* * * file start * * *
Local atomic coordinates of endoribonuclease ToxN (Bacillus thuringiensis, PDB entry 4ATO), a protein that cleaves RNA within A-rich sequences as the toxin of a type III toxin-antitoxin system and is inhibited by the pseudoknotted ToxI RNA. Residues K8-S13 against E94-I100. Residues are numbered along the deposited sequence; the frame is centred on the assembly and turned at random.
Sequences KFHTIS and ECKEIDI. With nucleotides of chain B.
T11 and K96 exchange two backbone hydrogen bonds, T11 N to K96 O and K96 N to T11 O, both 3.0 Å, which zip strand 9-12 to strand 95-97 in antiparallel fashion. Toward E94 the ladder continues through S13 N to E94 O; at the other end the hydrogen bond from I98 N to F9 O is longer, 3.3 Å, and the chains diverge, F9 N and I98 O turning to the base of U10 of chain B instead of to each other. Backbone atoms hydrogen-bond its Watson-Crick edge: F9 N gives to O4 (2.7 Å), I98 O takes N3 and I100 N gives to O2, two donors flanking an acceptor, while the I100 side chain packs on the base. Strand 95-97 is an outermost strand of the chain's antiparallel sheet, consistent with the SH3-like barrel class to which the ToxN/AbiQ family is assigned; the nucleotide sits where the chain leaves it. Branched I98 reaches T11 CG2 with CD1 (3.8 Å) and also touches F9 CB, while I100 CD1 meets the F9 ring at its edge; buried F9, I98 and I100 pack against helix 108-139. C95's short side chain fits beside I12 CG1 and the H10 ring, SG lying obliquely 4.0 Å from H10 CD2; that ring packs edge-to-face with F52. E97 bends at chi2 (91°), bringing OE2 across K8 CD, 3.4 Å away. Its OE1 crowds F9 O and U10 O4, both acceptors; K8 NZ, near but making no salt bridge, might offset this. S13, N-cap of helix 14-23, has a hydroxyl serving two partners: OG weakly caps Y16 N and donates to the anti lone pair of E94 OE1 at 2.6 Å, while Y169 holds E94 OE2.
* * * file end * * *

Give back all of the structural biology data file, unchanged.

Local atomic coordinates of endoribonuclease ToxN (Bacillus thuringiensis, PDB entry 4ATO), a protein that cleaves RNA within A-rich sequences as the toxin of a type III toxin-antitoxin system and is inhibited by the pseudoknotted ToxI RNA. Residues K8-S13 against E94-I100. Residues are numbered along the deposited sequence; the frame is centred on the assembly and turned at random.
Sequences KFHTIS and ECKEIDI. With nucleotides of chain B.
T11 and K96 exchange two backbone hydrogen bonds, T11 N to K96 O and K96 N to T11 O, both 3.0 Å, which zip strand 9-12 to strand 95-97 in antiparallel fashion. Toward E94 the ladder continues through S13 N to E94 O; at the other end the hydrogen bond from I98 N to F9 O is longer, 3.3 Å, and the chains diverge, F9 N and I98 O turning to the base of U10 of chain B instead of to each other. Backbone atoms hydrogen-bond its Watson-Crick edge: F9 N gives to O4 (2.7 Å), I98 O takes N3 and I100 N gives to O2, two donors flanking an acceptor, while the I100 side chain packs on the base. Strand 95-97 is an outermost strand of the chain's antiparallel sheet, consistent with the SH3-like barrel class to which the ToxN/AbiQ family is assigned; the nucleotide sits where the chain leaves it. Branched I98 reaches T11 CG2 with CD1 (3.8 Å) and also touches F9 CB, while I100 CD1 meets the F9 ring at its edge; buried F9, I98 and I100 pack against helix 108-139. C95's short side chain fits beside I12 CG1 and the H10 ring, SG lying obliquely 4.0 Å from H10 CD2; that ring packs edge-to-face with F52. E97 bends at chi2 (91°), bringing OE2 across K8 CD, 3.4 Å away. Its OE1 crowds F9 O and U10 O4, both acceptors; K8 NZ, near but making no salt bridge, might offset this. S13, N-cap of helix 14-23, has a hydroxyl serving two partners: OG weakly caps Y16 N and donates to the anti lone pair of E94 OE1 at 2.6 Å, while Y169 holds E94 OE2.